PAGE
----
Friday, May 13, 2011



May River wetlands 'overwhelmed' by stormwater, leading to higher bacteria levels

Published Wednesday, May 11, 2011

While local ponds are helping treat polluted water before it reaches the May River, Bluffton's water quality testing has found that run-off is becoming contaminated as it passes over the wetlands.

Samples taken from local ponds, which catch run-off from development, are relatively clean. But the water tested downstream from the ponds into the river is registering high levels of bacteria, town natural resources manager Kim Jones said.

"The wetlands aren't doing what we all assumed wetlands do, which is treat water," Jones said. "You would think the wetlands would be a sink and not a source."

The town's water quality testing program, ongoing since spring of 2009, has proven the fact over and over again, Jones said. County stormwater manager Dan Ahern said Beaufort County's testing has also found similar findings.

Jones said the high level of contamination could be due to wildlife, or dormant fecal coliform in the wetland bottom reactivated by the pond water moving over it.

Ahern said the real problem is that the ponds -- the preferred method for catching polluted water from development -- must be discharging the water too fast.

Any remedy will have to reduce the volume, Ahern said. Decreasing run-off from a flow to a trickle has been the focus of county efforts to curb pollution in the local waterways.

Encouraging people to retrofit their ponds to use them for irrigation instead of letting them flow onto the river could be one potential solution, Ahern said.

"In retrospect, we should have built retention ponds instead of detention ponds," Ahern said.
The testing has helped the town identify hotspots of fecal coliform which a forthcoming consultant-prepared May River Watershed Action Plan will address, Jones said. The plan is being reviewed by town staff, will be up for public comment over the summer and will be adopted by town council in September.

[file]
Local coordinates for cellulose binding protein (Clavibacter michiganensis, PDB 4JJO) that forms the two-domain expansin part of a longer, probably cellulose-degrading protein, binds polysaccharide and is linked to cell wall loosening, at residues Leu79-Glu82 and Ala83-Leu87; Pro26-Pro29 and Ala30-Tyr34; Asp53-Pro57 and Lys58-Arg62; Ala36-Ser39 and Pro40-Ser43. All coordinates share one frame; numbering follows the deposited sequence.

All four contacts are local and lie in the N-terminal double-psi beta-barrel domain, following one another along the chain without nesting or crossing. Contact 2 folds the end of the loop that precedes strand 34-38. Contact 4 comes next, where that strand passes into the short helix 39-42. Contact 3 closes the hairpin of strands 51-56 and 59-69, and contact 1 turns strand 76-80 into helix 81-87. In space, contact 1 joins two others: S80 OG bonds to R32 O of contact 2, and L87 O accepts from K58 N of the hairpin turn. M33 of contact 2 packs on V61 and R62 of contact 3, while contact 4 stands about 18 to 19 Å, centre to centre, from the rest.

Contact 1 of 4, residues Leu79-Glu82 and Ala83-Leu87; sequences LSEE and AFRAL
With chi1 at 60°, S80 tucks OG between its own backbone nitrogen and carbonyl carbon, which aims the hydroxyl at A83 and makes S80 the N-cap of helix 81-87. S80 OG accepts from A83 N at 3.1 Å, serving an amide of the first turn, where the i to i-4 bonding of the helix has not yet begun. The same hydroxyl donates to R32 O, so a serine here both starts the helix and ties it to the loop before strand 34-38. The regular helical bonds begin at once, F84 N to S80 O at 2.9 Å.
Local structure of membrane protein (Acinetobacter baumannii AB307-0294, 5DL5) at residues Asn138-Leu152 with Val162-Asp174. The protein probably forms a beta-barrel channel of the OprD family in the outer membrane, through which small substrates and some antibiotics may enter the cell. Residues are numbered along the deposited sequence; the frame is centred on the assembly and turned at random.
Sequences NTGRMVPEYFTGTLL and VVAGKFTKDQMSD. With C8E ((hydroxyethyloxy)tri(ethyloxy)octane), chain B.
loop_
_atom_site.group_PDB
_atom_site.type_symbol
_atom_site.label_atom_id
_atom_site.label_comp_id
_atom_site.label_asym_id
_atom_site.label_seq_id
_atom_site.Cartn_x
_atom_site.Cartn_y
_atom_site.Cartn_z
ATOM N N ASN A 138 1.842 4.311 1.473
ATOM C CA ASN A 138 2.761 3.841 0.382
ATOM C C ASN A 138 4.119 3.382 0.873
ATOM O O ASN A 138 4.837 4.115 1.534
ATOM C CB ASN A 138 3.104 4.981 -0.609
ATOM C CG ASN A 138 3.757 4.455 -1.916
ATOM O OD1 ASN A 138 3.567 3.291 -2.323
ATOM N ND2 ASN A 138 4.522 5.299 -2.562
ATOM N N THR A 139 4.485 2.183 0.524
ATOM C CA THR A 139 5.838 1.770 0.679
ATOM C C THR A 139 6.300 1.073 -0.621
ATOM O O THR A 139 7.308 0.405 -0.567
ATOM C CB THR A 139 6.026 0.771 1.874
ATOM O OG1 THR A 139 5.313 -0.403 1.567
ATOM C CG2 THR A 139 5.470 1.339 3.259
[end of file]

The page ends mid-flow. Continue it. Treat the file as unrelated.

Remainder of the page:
Jones declined to give details about potential treatment.

The fact that the wetlands are "overwhelmed" with stormwater is obvious, said May River Road resident Brandon Waring, who urged Bluffton Town Council on Tuesday to keep promises to restore shellfishing in the May.

"The science was ignored," Waring said in an interview. "It wasn't unknown."

NICE GOING, local governments and DHEC! What a GREAT job that you're doing NOT protecting our valuable coastal resources. "Could of... Should of..." When are you going to get with the program?

Bluffton, you SAY that you're about protecting the May; but, you continue to annex properties and approve new developments that dump more and more stormwater into the May. Beaufort County, the same can be said about you with the Okatie. The Town of Hardeeville and Jasper Counties are even worse (if that's possible). YOU know what the problem is! Stop being HYPOCRITICAL and solve it! 1. STOP annexing properties for development. 2. For new development, require developers to retain 100% of their stormwater on their developments for irrigation during dry periods. 3. For existing development, build public ponds that will intercept stormwater before it reaches wetalnds, and the May and the Okatie, and hold it for irrigation during dry periods.

DHEC, in my 40+ year career as a practicing civil engineer, I NEVER saw a state environmental agency doing a poorer job. You don't regulate pond depth. Ponds are built shallower than the plans that you approve, and you do NOTHING. Untreated stormwater is dumped into wetlands, and you do NOTHING. Newly constructed pond control structures leak like sieves, and you're UNAWARE. CONTROL STRUCTURES SHOWN ON THE APPROVED PLANS AREN'T EVEN BUILT, AND YOU'RE UNAWARE. ENTIRE PONDS AREN'T EVEN BUILT, AND YOU'RE UNAWARE.


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